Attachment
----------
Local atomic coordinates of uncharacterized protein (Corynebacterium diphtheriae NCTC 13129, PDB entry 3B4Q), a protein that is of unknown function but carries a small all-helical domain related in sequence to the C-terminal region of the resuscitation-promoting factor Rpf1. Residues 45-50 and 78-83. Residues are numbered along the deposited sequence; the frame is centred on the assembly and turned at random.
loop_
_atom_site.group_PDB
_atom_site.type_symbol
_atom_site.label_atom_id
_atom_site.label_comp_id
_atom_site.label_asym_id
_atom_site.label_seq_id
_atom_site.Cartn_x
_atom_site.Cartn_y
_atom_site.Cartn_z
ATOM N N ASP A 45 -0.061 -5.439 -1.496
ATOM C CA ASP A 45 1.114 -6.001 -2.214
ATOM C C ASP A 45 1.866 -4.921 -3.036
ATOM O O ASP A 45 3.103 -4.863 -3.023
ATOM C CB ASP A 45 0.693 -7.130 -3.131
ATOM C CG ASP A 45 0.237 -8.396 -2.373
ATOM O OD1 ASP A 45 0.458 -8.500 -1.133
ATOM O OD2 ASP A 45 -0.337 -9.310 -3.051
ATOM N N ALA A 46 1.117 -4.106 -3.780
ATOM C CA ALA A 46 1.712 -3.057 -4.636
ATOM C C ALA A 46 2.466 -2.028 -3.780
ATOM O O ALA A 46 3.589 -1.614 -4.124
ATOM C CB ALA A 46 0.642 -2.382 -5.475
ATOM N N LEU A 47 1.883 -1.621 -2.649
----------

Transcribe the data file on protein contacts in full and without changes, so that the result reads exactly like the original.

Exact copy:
Local atomic coordinates of uncharacterized protein (Corynebacterium diphtheriae NCTC 13129, PDB entry 3B4Q), a protein that is of unknown function but carries a small all-helical domain related in sequence to the C-terminal region of the resuscitation-promoting factor Rpf1. Residues 45-50 and 78-83. Residues are numbered along the deposited sequence; the frame is centred on the assembly and turned at random.
loop_
_atom_site.group_PDB
_atom_site.type_symbol
_atom_site.label_atom_id
_atom_site.label_comp_id
_atom_site.label_asym_id
_atom_site.label_seq_id
_atom_site.Cartn_x
_atom_site.Cartn_y
_atom_site.Cartn_z
ATOM N N ASP A 45 -0.061 -5.439 -1.496
ATOM C CA ASP A 45 1.114 -6.001 -2.214
ATOM C C ASP A 45 1.866 -4.921 -3.036
ATOM O O ASP A 45 3.103 -4.863 -3.023
ATOM C CB ASP A 45 0.693 -7.130 -3.131
ATOM C CG ASP A 45 0.237 -8.396 -2.373
ATOM O OD1 ASP A 45 0.458 -8.500 -1.133
ATOM O OD2 ASP A 45 -0.337 -9.310 -3.051
ATOM N N ALA A 46 1.117 -4.106 -3.780
ATOM C CA ALA A 46 1.712 -3.057 -4.636
ATOM C C ALA A 46 2.466 -2.028 -3.780
ATOM O O ALA A 46 3.589 -1.614 -4.124
ATOM C CB ALA A 46 0.642 -2.382 -5.475
ATOM N N LEU A 47 1.883 -1.621 -2.649